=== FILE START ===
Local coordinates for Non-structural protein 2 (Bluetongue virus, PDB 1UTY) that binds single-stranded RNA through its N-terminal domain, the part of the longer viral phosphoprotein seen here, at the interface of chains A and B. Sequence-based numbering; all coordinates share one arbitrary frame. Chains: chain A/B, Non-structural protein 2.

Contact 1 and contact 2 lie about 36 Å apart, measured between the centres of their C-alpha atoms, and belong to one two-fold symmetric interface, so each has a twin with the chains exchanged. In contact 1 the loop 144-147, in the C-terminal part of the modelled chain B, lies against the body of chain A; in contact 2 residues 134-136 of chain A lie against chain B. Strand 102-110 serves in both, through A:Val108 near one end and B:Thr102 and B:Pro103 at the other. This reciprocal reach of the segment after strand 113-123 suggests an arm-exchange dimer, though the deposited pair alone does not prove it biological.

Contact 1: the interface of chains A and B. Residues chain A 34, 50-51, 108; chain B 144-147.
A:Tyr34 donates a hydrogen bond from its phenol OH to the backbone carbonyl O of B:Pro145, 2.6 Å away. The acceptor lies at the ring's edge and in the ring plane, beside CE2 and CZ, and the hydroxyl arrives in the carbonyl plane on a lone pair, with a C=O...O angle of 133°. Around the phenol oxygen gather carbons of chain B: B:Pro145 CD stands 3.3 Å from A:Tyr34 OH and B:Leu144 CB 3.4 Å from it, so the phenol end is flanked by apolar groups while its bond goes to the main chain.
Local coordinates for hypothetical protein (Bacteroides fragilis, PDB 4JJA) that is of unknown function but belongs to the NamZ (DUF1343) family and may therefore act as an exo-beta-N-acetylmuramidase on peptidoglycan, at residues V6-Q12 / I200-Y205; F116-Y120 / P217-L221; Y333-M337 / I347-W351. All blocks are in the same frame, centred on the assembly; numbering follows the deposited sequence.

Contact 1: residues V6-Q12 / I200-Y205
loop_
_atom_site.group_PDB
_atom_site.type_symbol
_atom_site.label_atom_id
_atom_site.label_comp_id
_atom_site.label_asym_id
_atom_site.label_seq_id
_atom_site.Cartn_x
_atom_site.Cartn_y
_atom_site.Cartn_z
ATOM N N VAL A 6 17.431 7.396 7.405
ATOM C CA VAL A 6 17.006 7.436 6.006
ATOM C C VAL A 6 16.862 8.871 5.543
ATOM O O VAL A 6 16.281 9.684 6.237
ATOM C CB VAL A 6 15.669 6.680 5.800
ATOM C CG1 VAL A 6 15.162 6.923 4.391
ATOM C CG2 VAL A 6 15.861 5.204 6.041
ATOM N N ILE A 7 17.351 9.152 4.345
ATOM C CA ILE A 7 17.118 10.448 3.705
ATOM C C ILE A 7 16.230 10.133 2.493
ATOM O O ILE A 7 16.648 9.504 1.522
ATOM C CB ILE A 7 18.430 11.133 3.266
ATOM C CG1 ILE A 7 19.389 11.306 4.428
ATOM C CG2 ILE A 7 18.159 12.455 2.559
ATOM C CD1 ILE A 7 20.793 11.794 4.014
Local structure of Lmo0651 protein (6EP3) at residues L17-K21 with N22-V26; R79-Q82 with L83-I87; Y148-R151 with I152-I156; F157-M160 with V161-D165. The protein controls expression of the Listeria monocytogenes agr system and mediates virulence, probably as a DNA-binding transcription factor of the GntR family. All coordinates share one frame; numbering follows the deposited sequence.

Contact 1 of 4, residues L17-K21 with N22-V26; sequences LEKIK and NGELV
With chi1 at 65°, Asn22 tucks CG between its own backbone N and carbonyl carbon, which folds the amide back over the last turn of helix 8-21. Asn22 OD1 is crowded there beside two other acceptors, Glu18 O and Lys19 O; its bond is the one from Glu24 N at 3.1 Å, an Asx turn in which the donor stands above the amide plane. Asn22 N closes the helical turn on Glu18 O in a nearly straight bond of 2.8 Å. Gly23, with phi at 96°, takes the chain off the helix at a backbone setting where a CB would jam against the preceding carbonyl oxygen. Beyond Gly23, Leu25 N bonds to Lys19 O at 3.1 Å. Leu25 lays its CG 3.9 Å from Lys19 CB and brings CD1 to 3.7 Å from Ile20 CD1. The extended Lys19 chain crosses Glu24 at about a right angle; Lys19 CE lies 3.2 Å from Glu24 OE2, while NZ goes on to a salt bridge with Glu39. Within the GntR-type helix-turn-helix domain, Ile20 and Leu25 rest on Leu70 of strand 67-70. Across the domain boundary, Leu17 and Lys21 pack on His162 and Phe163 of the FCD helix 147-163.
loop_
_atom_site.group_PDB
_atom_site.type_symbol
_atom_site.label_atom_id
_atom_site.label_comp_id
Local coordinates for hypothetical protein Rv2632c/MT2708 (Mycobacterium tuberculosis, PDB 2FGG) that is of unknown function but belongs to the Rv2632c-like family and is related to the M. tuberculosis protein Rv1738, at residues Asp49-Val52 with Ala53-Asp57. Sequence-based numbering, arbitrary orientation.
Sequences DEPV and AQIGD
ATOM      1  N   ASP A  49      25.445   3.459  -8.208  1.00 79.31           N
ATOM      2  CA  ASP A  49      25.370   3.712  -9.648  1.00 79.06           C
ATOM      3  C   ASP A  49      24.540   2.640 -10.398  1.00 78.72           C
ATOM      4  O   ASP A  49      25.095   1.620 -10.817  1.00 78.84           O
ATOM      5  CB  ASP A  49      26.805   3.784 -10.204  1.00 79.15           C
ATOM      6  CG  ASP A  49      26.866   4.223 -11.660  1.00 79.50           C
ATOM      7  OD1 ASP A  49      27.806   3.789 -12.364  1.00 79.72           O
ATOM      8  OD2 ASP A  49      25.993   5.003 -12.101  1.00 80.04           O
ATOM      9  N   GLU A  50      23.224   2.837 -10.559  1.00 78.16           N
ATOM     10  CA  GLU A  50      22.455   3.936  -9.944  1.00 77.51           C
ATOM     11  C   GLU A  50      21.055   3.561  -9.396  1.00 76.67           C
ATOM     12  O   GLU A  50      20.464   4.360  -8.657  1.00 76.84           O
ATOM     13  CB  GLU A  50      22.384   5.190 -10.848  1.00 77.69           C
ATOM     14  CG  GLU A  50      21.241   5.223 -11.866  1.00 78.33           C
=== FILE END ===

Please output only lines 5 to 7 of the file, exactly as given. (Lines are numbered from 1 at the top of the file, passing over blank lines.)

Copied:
Local coordinates for hypothetical protein (Bacteroides fragilis, PDB 4JJA) that is of unknown function but belongs to the NamZ (DUF1343) family and may therefore act as an exo-beta-N-acetylmuramidase on peptidoglycan, at residues V6-Q12 / I200-Y205; F116-Y120 / P217-L221; Y333-M337 / I347-W351. All blocks are in the same frame, centred on the assembly; numbering follows the deposited sequence.

Contact 1: residues V6-Q12 / I200-Y205
loop_